Penn State helps prepare region for likely nursing shortage

June 19, 2008

Workforce training partnership with Lewistown Hospital is increasing the supply of nurses in central Pennsylvania

University Park, Pa. — By 2010, Pennsylvania will be facing critical shortages of registered nurses (RNs) and licensed practical nurses (LPNs), according to the Pennsylvania Center for Health Careers, which projects an ever-growing supply/demand gap. There could be shortages of as many as 16,000 RNs and 4,100 LPNs due to a growing elderly population, technological advances in health care and consumer preferences for in-home care. The aging of the nursing corps and a shortage of nursing instructors also are contributing to the shortages.

Lewistown Hospital is doing something to reverse this trend, and Penn State Continuing Education is helping. Together, the organizations are conducting the general education and science courses for nursing students through the Penn State Learning Center in Lewistown.

Kirk A. Gilbert, the center's science coordinator and rural health educator, leads this effort, which was initiated by the center's Director Tom Walker. Two of Gilbert’s best students, Brian Dietz and Troy Hartsock, used to work at Case New Holland, a farm equipment manufacturer in Belleville. Before being laid off, Dietz had assembled farm machinery there for almost 17 years, while Hartsock had worked as a welder for more than 19 years. Both are now retraining to become nurses as part of the Lewistown Hospital-Penn State workforce training partnership.

When they graduate in 2009 with an RN diploma, Dietz and Hartsock will have many new employment opportunities. "Clinical care is an occupation that's not dependent on the economy. We'll always have the human patient to care for," Gilbert said.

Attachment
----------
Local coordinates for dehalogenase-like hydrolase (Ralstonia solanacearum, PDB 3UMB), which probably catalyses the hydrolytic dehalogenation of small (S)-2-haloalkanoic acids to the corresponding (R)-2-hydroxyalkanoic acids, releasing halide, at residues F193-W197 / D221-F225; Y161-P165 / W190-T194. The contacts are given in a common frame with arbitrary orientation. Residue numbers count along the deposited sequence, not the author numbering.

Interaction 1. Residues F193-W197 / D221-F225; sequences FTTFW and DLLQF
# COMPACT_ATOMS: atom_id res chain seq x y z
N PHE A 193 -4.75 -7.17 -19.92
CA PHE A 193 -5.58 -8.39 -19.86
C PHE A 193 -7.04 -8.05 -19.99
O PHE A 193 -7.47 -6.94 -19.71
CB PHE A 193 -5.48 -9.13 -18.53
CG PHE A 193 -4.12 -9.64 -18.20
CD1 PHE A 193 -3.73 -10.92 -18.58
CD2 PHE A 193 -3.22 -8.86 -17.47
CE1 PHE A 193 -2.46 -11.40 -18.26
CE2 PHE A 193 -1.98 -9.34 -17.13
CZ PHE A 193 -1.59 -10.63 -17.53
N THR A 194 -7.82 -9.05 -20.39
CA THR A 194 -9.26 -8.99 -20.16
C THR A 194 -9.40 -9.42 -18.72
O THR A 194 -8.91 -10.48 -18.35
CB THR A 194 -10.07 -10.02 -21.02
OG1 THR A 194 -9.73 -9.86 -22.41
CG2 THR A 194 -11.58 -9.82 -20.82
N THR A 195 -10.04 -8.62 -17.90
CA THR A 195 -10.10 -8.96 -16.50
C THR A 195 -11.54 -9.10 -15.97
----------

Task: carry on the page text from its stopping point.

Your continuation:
The potential for long-term employment is important to Dietz, 45, whose well-paying job out of high school enabled him to marry and raise three children in Lewistown Heights. With strong ties to the area, moving was not an option when he lost his job. Dietz considers the layoff "a blessing," because it enabled him to prepare for a career where he can make a difference in people's lives. "And nursing is a job I can have for the rest of my life," Dietz said.

Hartsock, 41, jumped at the chance to study nursing in Lewistown, where he and his wife, three children and grandson live. Welding brought in "good money," but a nursing career will give him more opportunities to work and live in Lewistown. "I always admired the field of nursing," he added.

Dietz and Hartsock are part of the School of Nursing's third class. The first class graduated in 2007, and all nine students have since passed their nursing boards, a required national RN licensure exam, and are working in central Pennsylvania, said Nursing School Director Mary Alyce Nelson. Another 18 nurses will graduate in August.

Lewistown Hospital President and Chief Executive Officer Kay Hamilton added, "This is an absolutely wonderful partnership. Another important aspect of our collaboration with Penn State is that our graduates receive 33 credits toward a bachelor of nursing science degree when they are ready to continue their nursing education. This is a very successful program for our students.”

Penn State Continuing Education offers a venue for adults to return to the classroom. Continuing Education reaches more than 30,000 adult learners annually at Penn State campuses statewide. The unit also serves more than 220,000 Pennsylvania youth each year through summer academic and sport camps and other programs at Penn State campuses. Continuing Education is comprised of Conferences, Continuing Education at all Penn State campuses, Management Development Programs and Services, and Shaver’s Creek Environmental Center. For more information, visit online. Continuing Education is part of Penn State Outreach, the largest unified outreach organization in American higher education. Penn State Outreach serves more than 5 million people each year, delivering more than 2,000 programs to people in all 67 Pennsylvania counties, all 50 states and 80 countries worldwide.


(Media Contacts)

Last Updated March 19, 2009